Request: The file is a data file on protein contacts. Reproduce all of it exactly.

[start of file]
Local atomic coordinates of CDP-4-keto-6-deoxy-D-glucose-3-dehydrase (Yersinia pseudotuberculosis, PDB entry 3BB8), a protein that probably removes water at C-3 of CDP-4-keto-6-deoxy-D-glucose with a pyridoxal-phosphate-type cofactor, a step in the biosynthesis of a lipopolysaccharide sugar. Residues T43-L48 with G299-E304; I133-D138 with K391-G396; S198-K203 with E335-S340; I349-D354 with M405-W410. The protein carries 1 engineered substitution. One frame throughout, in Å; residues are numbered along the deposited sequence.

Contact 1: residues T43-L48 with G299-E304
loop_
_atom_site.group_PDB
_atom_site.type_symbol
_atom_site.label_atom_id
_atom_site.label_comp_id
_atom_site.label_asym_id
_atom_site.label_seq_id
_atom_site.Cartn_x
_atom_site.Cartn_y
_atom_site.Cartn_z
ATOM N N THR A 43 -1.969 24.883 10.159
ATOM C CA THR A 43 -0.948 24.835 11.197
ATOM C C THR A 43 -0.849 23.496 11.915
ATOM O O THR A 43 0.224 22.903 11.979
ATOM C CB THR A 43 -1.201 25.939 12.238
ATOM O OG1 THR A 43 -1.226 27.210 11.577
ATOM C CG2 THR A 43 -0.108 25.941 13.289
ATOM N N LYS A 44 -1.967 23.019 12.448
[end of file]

Local atomic coordinates of CDP-4-keto-6-deoxy-D-glucose-3-dehydrase (Yersinia pseudotuberculosis, PDB entry 3BB8), a protein that probably removes water at C-3 of CDP-4-keto-6-deoxy-D-glucose with a pyridoxal-phosphate-type cofactor, a step in the biosynthesis of a lipopolysaccharide sugar. Residues T43-L48 with G299-E304; I133-D138 with K391-G396; S198-K203 with E335-S340; I349-D354 with M405-W410. The protein carries 1 engineered substitution. One frame throughout, in Å; residues are numbered along the deposited sequence.

Contact 1: residues T43-L48 with G299-E304
loop_
_atom_site.group_PDB
_atom_site.type_symbol
_atom_site.label_atom_id
_atom_site.label_comp_id
_atom_site.label_asym_id
_atom_site.label_seq_id
_atom_site.Cartn_x
_atom_site.Cartn_y
_atom_site.Cartn_z
ATOM N N THR A 43 -1.969 24.883 10.159
ATOM C CA THR A 43 -0.948 24.835 11.197
ATOM C C THR A 43 -0.849 23.496 11.915
ATOM O O THR A 43 0.224 22.903 11.979
ATOM C CB THR A 43 -1.201 25.939 12.238
ATOM O OG1 THR A 43 -1.226 27.210 11.577
ATOM C CG2 THR A 43 -0.108 25.941 13.289
ATOM N N LYS A 44 -1.967 23.019 12.448